Invasive alien species are considered to be one of the most significant causes of biodiversity loss, second only to habitat destruction. Target 5 (combat invasive alien species) of the EU Biodiversity Strategy recognises the severe impact that IAS have on biodiversity within Europe and the need for them to be managed more effectively. They represent a major threat to native plants and animals in Europe, causing damage worth billions of euros to the European economy every year. The Regulation 1143/2014 on invasive alien species entered into force on 1 January, 2015. It provides for a set of measures to be taken across the EU in relation to invasive alien species included on an EU list.
The project, RAPID (Reducing and Preventing IAS Dispersal) LIFE, aimed to deliver a package of measures to reduce the impact and spread of IAS in freshwater aquatic, riparian and coastal environments across England. It planned to help conserve species protected under the Birds and Habitats Directives while assisting in compliance with the EU Regulation on IAS, Marine Strategy Framework Directive and the Water Framework Directive. The conservation status of Natura 2000 sites would also be enhanced and protected.
Specifically, the project aimed to:
- Establish a regionally-based framework across England to deliver more effective IAS management, facilitating the production of regional IAS management plans;
- Prevent the introduction of new IAS to the project’s target environments by increasing biosecurity awareness among target audiences, through a coordinated programme of engagement at national and regional levels;
- Increase awareness and the efficacy of UK-level early warning and rapid response systems within England and establish localised rapid response protocols;
- Eradicate and control established IAS in high-priority areas while demonstrating strategic and best practice approaches; and
- Disseminate the exemplar approach throughout European and international networks.
The RAPID LIFE project piloted an innovative approach to IAS management in freshwater aquatic, riparian and coastal environments across England. This approach has enhanced management of IAS in target environments across England, while giving a strategic underpinning to IAS management at local and regional levels and supporting the increased effectiveness of biosecurity campaigns. The conservation actions carried out by the project contributed to preventing the introduction of novel IAS, raised awareness of IAS-related issues and improved coordination of IAS management.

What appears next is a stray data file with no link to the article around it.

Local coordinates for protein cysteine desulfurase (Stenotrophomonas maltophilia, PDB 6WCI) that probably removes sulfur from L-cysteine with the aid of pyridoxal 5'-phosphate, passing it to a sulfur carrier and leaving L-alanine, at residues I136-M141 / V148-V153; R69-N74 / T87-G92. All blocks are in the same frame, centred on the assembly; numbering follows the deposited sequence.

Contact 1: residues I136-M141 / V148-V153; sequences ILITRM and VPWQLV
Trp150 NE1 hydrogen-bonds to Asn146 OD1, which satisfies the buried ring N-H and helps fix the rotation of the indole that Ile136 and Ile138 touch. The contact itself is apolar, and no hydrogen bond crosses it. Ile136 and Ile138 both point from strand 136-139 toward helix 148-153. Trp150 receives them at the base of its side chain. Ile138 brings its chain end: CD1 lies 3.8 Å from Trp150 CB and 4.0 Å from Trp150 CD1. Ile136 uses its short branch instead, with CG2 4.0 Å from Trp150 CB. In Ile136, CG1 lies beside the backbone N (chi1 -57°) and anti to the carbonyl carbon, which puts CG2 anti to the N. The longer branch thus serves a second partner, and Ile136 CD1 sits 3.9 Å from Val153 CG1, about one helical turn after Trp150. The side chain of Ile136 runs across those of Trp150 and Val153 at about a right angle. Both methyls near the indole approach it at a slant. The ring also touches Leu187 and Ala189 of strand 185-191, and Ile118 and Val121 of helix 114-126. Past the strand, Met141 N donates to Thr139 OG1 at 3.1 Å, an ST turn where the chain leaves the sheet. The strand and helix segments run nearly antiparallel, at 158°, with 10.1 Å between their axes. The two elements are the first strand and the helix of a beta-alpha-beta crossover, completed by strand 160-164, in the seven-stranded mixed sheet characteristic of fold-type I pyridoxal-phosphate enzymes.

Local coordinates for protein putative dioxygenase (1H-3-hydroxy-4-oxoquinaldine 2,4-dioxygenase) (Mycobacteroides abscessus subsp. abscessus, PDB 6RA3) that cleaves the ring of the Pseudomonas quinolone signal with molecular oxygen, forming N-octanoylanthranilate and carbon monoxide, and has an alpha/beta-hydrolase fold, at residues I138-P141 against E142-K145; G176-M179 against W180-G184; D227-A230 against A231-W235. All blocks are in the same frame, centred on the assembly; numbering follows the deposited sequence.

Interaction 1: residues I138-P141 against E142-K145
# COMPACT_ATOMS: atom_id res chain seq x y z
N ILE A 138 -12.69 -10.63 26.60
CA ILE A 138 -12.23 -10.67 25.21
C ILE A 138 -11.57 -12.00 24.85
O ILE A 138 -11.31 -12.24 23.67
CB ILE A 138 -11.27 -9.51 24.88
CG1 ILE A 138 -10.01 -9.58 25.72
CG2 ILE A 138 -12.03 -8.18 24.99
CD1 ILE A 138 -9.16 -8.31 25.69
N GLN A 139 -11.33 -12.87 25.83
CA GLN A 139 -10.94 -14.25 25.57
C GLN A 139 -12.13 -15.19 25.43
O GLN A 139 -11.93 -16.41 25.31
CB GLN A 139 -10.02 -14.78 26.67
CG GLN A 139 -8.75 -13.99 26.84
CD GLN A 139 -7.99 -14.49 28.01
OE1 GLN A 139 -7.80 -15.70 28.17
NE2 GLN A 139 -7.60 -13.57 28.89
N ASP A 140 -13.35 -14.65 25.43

A main outcome of the project was the establishment of a framework, through the development of Regional IAS Management Plans – RIMPs, for coordinating IAS management activities in the UK and make them more strategic. It also helped bridge the gap between nationwide strategies, such as the Great Britain (GB) IAS Strategy, and action on the ground at a local level. The RIMPs consider both the prevention of new IAS and effective management of established IAS.
The project also supported further development a web-based platform from INNS (Invasive Non-native Species) Mapper, which originally only covered Yorkshire, but has now been expanded to cover the whole of England. The platform is expected to benefit relevant stakeholders and is connected to the National Biodiversity Network (NBN) Atlas and iRecord, along with several other recording systems.
A fully functional IAS management toolkit was made available on the RAPID LIFE webpages on the Great Britain Non-native Species Secretariat (GB NNSS) website. It consists of biosecurity awareness and training materials, marine and freshwater resources, informational videos, priority species resources and good practice IAS management guides. Additionally, the project supported development of a suite of tailored online dissemination materials focused around the Check-Clean-Dry (CCD) message for delivery to a variety of water managers and water users. The message was communicated through a series of local contractors that held workshops and advisory sessions for a wide range of stakeholders. The same message has been promoted in Europe through networking activities with other LIFE projects and agencies responsible for IAS in other Member States.
Conservation activities focused on two catchment-level flagship initiatives, which demonstrate good practice management of Himalayan balsam (Impatiens gladulifera) and Japanese knotweed (Fallopia japonica), as well as three sub-catchment management initiatives, which covered the control of American skunk cabbage (Lysichiton americanus), floating pennywort (Hydrocotyle ranunculoides) and giant hogweed (Heracleum mantegazzianum). The conservation actions also included rearing and releasing of the native white-clawed crayfish (Austropotamobius pallipes), the management of the invasive signal crayfish (Pacifastacus leniusculus) and biological control work of two species of invasive weeds, Himalayan balsam (Impatiens gladulifera) and Japanese knotweed (Fallopia japonica).
Further information on the project can be found in the project's layman report and After-LIFE Conservation Plan (see "Read more" section).